Tag Archives: Republican Party

Republicans and the media greet ‘the new normal’

There he is again. Photo (cc) 2015 by Matt Johnson.

There he is again. Photo (cc) 2015 by Matt Johnson.

Now that only the most literal-minded (or John Kasich) would call Donald Trump anything other than the presumptive nominee, the media are ready to turn to the next storyline in this bizarre, disturbingly dark campaign. Based on the morning-after chatter, the big question that’s emerging is whether Republicans will fall in line behind the demagogue or if, instead, the party will fracture.

Then, too, there’s the media’s responsibility in making sure that Trump is not treated like a normal candidate. This is a man who has hurled racist invective toward Latinos and Muslims, who has called for torture in the interrogation of suspected terrorists, and who has called for murdering the families of terrorists just to send a message.

Read the rest at WGBHNews.org.

No, the entire country has not gone Trump-crazy

J_mHu2z7iRo

Police photo of Trump campaign manager Corey Lewandowski grabbing reporter Michelle Fields’s arm.

At a time when it seems like the entire political world has gone mad, I offer some welcome perspective this morning from E.J. Dionne:

  • President Obama’s approval rate is currently 53 percent. At a similar point in George W. Bush’s presidency, his standing had fallen to 32 percent.
  • Donald Trump’s favorability rating is a minuscule 33 percent, and just 34 percent among independents. The vast majority of his support comes from Republicans, 64 percent of whom view him favorably.

Dionne writes:

Trumpism is not sweeping the nation. It has a strong foothold only in the Republican Party, and not even all of it….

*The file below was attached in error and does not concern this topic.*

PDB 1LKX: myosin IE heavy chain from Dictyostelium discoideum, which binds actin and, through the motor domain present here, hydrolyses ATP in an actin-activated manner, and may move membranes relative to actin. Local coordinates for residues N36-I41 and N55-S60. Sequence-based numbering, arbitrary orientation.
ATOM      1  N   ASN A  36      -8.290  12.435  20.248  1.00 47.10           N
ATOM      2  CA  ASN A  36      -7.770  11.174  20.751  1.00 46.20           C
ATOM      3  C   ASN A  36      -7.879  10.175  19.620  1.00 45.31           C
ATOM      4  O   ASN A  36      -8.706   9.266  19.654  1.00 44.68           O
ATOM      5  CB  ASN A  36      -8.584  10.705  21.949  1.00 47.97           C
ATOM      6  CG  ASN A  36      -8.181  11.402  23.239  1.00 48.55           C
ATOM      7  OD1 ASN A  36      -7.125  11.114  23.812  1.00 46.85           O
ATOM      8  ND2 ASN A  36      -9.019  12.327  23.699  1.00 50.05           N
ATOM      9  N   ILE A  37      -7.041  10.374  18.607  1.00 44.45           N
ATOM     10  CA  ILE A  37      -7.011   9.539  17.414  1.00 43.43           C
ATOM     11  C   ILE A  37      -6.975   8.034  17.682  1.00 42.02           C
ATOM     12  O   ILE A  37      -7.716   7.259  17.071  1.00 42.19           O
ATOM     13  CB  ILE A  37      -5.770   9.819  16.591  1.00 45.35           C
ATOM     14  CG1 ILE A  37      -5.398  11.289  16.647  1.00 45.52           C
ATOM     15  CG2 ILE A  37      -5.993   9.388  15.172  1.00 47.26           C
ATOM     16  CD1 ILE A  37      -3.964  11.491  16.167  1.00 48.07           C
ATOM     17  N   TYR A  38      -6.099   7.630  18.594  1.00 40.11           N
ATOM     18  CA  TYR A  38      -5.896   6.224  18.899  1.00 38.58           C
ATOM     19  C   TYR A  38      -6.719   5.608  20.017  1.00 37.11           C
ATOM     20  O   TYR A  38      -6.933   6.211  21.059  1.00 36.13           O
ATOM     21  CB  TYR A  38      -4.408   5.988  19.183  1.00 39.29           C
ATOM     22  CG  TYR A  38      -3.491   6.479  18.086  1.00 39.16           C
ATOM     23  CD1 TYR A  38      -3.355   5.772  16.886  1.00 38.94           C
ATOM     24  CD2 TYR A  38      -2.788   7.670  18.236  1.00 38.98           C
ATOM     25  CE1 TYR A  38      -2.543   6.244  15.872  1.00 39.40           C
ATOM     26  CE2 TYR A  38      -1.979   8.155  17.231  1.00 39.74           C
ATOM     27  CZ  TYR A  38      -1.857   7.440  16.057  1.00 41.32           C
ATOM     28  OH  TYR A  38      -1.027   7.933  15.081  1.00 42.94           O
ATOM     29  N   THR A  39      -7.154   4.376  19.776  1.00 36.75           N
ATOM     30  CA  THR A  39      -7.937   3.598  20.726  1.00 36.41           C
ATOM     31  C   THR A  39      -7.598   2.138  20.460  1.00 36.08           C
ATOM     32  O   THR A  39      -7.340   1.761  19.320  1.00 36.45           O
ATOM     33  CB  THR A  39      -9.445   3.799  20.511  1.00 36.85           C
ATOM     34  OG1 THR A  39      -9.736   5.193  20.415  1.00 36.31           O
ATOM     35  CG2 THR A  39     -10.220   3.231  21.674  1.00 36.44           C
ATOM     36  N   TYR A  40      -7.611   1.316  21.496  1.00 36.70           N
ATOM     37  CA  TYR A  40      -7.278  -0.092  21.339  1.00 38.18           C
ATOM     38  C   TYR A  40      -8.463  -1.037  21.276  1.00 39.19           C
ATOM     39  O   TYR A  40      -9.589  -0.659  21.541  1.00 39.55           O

We are allowing a wildly and destructively inaccurate portrait of us as a people to dominate our imaginations and debase our thinking.

We’ve got a long way to go between now and November. As Dionne notes, the successes of Trump and Bernie Sanders “reveal the discontent of Americans who have been left out in our return to prosperity.” (Needless to say, even though both Trump and Sanders have embraced economic populism, only Sanders has managed to do so without couching it in the language of racism and violence.)

But it’s wrong to think that the entire country has gone nuts. Just part of it. And I agree with Dionne that the media could do a far better job of making that clear.

Post a comment here or on Facebook.

Why I think Jeb Bush will win the Republican nomination

16687849565_79b4cf88f7_z

Jeb Bush at the 2015 CPAC conference in National Harbor, Maryland. Photo (cc) by Gage Skidmore.

I’ve already said this to a few people, and I want to put it out there so I’ll have a record of it in case it actually happens.

I predict that Jeb Bush will be the Republican nominee. Don’t ask me how, because I have no idea. At this point he seems utterly irrelevant, although the Armies of Lindsey Graham pledged this morning to line up behind him. Could a George Pataki endorsement be next?

Basically it’s just guesswork and the process of elimination. As James Pindell of The Boston Globe reminds us today, 65 percent of Republican-leaning poll respondents can’t stand frontrunner Donald Trump. It’s difficult to imagine Ted Cruz winning this, even though Chris Cillizza of The Washington Post considers him the most likely nominee. Richard Nixon supports John Kasich, who has some good qualities, but it’s hard to see that happening.